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US Box Office Report

Posted by Stuart OConnor | Sun, 29/03/2015 - 18:06

Home is where the cash is while Ferrell and Hart Get Hard at No.2

By Rich Matthews

Just when Dreamworks Animation needed another hit after The Penguins Of Madagascar was a write-off, a musical alien brings Home the bacon for Fox, thanks in part to the dulcet tones of Rihanna, Jennifer Lopez, Steve Martin and The Big Bang Theory's Jim Parsons as the cuddly alien in question. Easily topping the domestic chart with $54m, Home also got off to a soaring global debut bringing home $101.5m opening. Domestic revenue was up a sizeable 10 per cent on the same weekend in 2014, in fact, with Will Ferrell and Kevin Hart's R-rated crime comedy Get Hard scoring a decent $34.6m, the largest R-rated opening for both stars.

Off that pace at number three was The Divergent Series: Insurgent, which took a tumble of 53 per cent to nab $22.1m and take its tally to $86.4m ($133.4m worldwide), while Kenneth Branagh's live action spin on Disney's classic Cinderella magicked up a further $17.5m to cross the $150m mark and climb to $281.1m globally. At five, acclaimed horror flick It Follows expanded nationwide to a 1,218, more than half of the films ahead of it, but it still managed to scare up $4m to add it is $800k total.

The back end of the chart, six to 10, saw Matthew Vaughn's stoic Kingsman: The Secret Service ($3.1m, $119.4m US, $302.3m worldwide) doggedly adding to its gross, Liam Neeson's stubborn Run All Night ($2.2m, $23.8m, $39m) running out of puff, the assorted oldies of ageing sequel The Second Best Exotic Marigold Hotel ($2.2m, $28m, $63m) staying past their sell-by date, religious flick Do You Believe? ($2.2m, $7.1m) losing faith, and Sean Penn resoundingly failing to be the new Neeson in The Gunman ($2m, $8.8m).

Next weekend summer starts early with Furious 7 roaring off the blockbuster grid to hopefully record-breaking levels and aiming to get a month's head start on Avengers: Age of Ultron on 1 May (23 April internationally).

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US Box Office Report

Posted by Stuart OConnor | Sun, 22/03/2015 - 18:06

Insurgent surges to top with $54m and $101m worldwide

By Rich Matthews

In an interesting turn of events for conventional franchise wisdom, Insurgent, the sequel to last year's young adult dystopian sci-fi Hunger Games-alike Divergent, opened to $54m, about half a million less than its predecessor, even though it opened on the exact same weekend. Usually, a sequel that's part of a known franchise either tops the first or falls well below, sealing the franchise's fate. But this is fairly flat - no real drop, but no gains.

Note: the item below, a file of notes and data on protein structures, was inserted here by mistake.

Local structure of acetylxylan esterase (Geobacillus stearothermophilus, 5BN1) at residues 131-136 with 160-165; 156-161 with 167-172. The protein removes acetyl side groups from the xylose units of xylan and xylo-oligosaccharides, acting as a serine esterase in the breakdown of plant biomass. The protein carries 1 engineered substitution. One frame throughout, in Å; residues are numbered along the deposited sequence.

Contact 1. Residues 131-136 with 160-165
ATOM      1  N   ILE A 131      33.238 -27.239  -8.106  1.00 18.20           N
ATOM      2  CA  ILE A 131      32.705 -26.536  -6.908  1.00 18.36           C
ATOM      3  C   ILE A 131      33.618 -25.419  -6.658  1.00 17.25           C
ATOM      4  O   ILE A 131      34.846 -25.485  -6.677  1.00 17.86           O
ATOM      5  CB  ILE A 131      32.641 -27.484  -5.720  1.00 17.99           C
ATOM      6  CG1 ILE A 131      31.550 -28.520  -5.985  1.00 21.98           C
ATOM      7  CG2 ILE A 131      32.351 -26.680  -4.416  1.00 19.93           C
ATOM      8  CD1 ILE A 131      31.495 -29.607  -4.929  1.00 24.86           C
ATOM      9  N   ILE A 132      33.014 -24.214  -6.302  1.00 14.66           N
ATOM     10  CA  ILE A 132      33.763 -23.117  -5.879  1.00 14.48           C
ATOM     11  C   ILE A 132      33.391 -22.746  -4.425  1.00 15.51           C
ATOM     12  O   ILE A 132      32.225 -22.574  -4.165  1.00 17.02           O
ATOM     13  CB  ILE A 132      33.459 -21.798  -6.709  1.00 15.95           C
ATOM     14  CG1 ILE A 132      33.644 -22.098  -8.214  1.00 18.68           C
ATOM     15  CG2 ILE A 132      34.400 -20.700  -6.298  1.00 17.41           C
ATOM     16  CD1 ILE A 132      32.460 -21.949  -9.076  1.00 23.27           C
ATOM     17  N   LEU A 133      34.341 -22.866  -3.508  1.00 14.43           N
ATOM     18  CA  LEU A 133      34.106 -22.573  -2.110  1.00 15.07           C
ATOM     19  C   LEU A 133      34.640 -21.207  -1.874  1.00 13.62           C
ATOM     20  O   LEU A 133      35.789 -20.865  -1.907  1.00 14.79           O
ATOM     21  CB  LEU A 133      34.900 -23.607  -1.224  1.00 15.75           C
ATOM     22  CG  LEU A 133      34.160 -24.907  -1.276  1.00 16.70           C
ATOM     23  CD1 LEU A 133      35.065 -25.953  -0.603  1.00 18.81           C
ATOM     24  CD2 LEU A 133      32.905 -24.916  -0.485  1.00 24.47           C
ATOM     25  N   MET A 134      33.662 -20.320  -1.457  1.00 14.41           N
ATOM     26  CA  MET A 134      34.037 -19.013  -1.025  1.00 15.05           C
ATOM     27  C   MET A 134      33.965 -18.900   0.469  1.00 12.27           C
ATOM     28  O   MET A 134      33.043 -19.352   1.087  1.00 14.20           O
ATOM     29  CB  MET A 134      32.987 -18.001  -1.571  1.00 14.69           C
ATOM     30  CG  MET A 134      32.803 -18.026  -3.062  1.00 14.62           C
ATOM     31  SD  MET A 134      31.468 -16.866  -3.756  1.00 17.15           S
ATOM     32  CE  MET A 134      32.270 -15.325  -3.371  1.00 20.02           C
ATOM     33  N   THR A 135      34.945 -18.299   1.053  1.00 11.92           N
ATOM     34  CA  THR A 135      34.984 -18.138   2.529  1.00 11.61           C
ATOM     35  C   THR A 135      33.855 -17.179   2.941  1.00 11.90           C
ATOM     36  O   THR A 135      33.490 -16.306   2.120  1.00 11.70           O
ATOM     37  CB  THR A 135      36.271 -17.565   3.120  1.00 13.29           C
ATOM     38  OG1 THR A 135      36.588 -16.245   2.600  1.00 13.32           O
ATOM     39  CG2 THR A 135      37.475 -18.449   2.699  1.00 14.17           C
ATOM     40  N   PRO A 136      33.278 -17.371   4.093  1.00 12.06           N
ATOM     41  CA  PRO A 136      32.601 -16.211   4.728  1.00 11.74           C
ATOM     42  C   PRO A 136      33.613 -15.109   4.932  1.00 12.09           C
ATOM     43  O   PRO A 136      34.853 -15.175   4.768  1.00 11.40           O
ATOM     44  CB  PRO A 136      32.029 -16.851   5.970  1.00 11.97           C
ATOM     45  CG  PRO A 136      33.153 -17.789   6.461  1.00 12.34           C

Even though expectations are wildly different, it does make those insiders claiming that Avengers: Age Of Ultron will "only make the same" as the first Avengers seem more credible. However, all this performance anxiety remains purely a domestic woe, with Insurgent performing much better internationally than the first one, giving a great overall global start.

Meanwhile, the other two big releases of the week, Sean Penn going all Liam Neeson in Taken director Pierre Morel's The Gunman ($5m), and bible-bashing Do You Believe ($4m) both underperformed at fourth and sixth, respectively. Hell, Penn's attempt at doing the aging action dude schtick couldn't even beat Neeson's current lacklustre effort, Run All Night at third ($5.1m, $19.7m US, $26.3m worldwide). Betwixt those was Kenneth Branagh's Disney live action version of Cinderella ($34.5m, $122m, $253m), which means not only was it knocked off the top after only one week, but it is now lagging Maleficent at the same point, and Matthew Vaughn's spoof spy Mark Millar comic book adaptation Kingsman: The Secret Service ($4.6m, $114.6m, $283.9m), which continues its slow-burn to hit status.

The remainder of the chart, seven to 10: old fogie getaway fantasy The Second Best Exotic Marigold Hotel ($3.5m, $24.1m, $53m), Will Smith disappointment Focus ($3.3m, $49.4m, $107.1m), Neill Blomkamp's robot, er, disappointment Chappie ($2.7m, $28.4m, $71.6m) and cartoon franchise resuscitation flick The SpongeBob Movie: Sponge Out Of Water ($2.4m, $158.8m, $275m).